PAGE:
Very effective Soviet Propaganda pictures

Look at this happy couple. Their baby has been baptized (into what we can't tell), they are happy and smiling. Family and friends look on. Welcome to Soviet propaganda pictures of the 1970s.

I'm a big fan of subtlety. There's no doubt in my mind that the above picture was taken in order to show to the capitalist West that things were just fine in the USSR. There's also no doubt in my mind that the people in the above picture are genuinely happy - they're not some pieces of Soviet propaganda machinery that were thrown in together at the last minute.

The picture above was sourced from a series of 1970s Soviet pictures here and here. I encourage you to check them out - they are really nice and quite inoffensive (even the military ones). That's what makes them so good for propaganda use.

These pictures were probably used in English language publications that the USSR sent out to Western Universities. I saw some of these in the university library in the late 1990s.

As you go through these pictures, look at what values they communicate. They communicate things like friendliness, ordinariness, happiness, progress, fun, intelligence, creativity, freedom, love. I wager that none of the shots taken were deliberately staged for propaganda purposes - but were exceptionally useful as propaganda nonetheless... which is why I appreciate them and the subtlety in doing so.

Looking through these pictures gives you the impression that the Soviet Union was, for a while, a true "workers paradise". Food is plentiful, work is enjoyable, progress is made and life is comfortable. Of course it was all a complete lie - the pictures don't show the seedy underbelly of drugs and prostitution and crime that existed even in places like the Soviet Union, nor do they show many pictures of non-Russian Soviets, or decaying infrastructure and the inefficiencies inherent in a bureaucratic and centralised command economy.


Theteak said...

You've got lots of spare time don't you Neil?
And yeah, none of those photos look staged at all (roll eyes).

Anonymous said...

Some seem genuine, some seem scary and set up and camp. The poor little boy looking up at the soldier/robot thing... his oh so white socks blend neatly into his oh so white shoes... poor kid probably would get bashed at an Aussie school.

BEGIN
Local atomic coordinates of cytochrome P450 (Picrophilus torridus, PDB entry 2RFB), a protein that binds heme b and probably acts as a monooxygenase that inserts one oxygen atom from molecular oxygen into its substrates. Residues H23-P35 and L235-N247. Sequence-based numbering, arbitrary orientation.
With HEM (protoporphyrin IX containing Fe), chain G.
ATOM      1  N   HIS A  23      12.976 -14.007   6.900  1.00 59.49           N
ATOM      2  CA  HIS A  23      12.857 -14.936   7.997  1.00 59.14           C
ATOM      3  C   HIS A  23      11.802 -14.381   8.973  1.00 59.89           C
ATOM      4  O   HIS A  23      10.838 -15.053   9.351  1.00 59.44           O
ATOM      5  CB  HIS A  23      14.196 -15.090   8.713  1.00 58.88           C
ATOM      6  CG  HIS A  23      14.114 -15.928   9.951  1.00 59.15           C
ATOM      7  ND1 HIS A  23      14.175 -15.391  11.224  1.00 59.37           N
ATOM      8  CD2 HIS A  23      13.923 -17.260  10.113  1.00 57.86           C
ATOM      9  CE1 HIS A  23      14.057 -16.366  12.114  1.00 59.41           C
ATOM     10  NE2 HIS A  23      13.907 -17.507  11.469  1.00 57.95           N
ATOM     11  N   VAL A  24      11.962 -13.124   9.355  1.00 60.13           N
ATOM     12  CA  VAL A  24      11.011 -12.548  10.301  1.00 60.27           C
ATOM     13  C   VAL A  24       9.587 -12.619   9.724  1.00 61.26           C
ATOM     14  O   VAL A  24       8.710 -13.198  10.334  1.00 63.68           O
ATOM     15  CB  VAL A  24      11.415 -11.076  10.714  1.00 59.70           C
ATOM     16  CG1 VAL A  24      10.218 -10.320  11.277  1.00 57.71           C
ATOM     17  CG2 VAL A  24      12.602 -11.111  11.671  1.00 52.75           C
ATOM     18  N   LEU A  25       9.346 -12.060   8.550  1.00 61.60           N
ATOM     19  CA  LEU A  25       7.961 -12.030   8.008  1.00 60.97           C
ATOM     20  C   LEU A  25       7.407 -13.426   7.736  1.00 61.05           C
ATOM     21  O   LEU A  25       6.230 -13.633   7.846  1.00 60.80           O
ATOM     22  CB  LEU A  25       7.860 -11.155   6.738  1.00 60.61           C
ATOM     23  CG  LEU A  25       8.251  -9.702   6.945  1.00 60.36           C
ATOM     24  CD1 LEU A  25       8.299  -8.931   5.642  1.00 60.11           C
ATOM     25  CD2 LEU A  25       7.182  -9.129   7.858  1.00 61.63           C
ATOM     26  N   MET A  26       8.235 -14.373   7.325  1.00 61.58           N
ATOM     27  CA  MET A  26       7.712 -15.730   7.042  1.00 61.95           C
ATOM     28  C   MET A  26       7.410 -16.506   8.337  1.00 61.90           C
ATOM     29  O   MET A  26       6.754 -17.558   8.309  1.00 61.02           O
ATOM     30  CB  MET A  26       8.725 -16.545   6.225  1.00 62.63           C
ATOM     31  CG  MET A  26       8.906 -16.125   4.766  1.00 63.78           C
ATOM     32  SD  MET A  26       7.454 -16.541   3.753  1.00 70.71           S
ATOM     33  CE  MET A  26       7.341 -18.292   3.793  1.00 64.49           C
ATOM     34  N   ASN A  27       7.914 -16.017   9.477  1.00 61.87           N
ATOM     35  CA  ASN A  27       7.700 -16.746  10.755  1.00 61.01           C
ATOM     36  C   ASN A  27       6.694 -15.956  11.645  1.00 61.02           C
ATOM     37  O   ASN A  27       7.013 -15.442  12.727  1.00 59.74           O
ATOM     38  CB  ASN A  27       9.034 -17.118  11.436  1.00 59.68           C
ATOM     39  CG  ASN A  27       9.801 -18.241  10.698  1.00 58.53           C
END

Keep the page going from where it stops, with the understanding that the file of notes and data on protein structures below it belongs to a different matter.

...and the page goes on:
Michael_Kuznetsov said...

Hi Folks,

Some 20 years ago, when the Iron Curtain was still hindering personal contacts and the free exchange of information was hampered, we common people in the Soviet Union had constructed – of course! – our own set of stereotypes about the West.
Since one of the conspicuous traits of our ethnic Russian character has been a tendency to romanticize the foreigners – especially the Europeans – so our stereotypes about the West were very "rosy".
Excessively rosy, I would say.
We Russians used to consider Western Europe to be almost a paradise, while the United States to be a complete paradise on the Earth.
At the same time, our "red commissars" used to teach us about the following:
1. That, allegedly, there is unemployment in the West – We common Soviet citizens would laugh at that silly idea: What unemployment could ever exist in a paradise (the West)? So, we did not believe in that, especially because since 1932 in our country we had had no unemployment at all.
2. That, allegedly, there are homeless and poor people in the West – We did not believe in that, either, because by the mid-1950s we have already re-built almost all of the 1,700 (one thousand and seven hundred) cities and towns, as well as 70,000 (seventy thousand) villages entirely devastated by the German invaders during the Great Patriotic War. Well, indeed – if we Russians had no homeless people here, how could those wretched persons exist in the rich and affluent West? Unthinkable!
3. That, allegedly, there are a lot of people in the West who cannot afford the proper medical care – We laughed especially loudly at this commies' assertion, because all of us Russians had always free medical care, including complicated surgical operations. Free of charge, I repeat!
4. That, allegedly, the Higher Education in the West is very expensive – Since we in the Soviet Union had FREE Higher Education, so we did not believe that anything in the rich western 'paradise' might be anyhow worse than that with us here.
And so on, and so forth.
Since the Iron Curtain has fallen and we have got free access to the immediate information from abroad, we have changed dramatically our stereotypes about the West.
Now we can clearly see that there is no paradise at all there . . .
It was a great disappointment, alas.
Now we can see that the West is the Realm of Fear and Hatred.
The prospect of the western style so-called "Liberal Democracy" repelled us Russians.
The life in the West proved to be unbearable with its terror and tedium . . .
Which is why we do not seek for the ghasty fate of yours, Westerners.
We shall go our own way, as we have been doing for the last millennium.


Michael Kuznetsov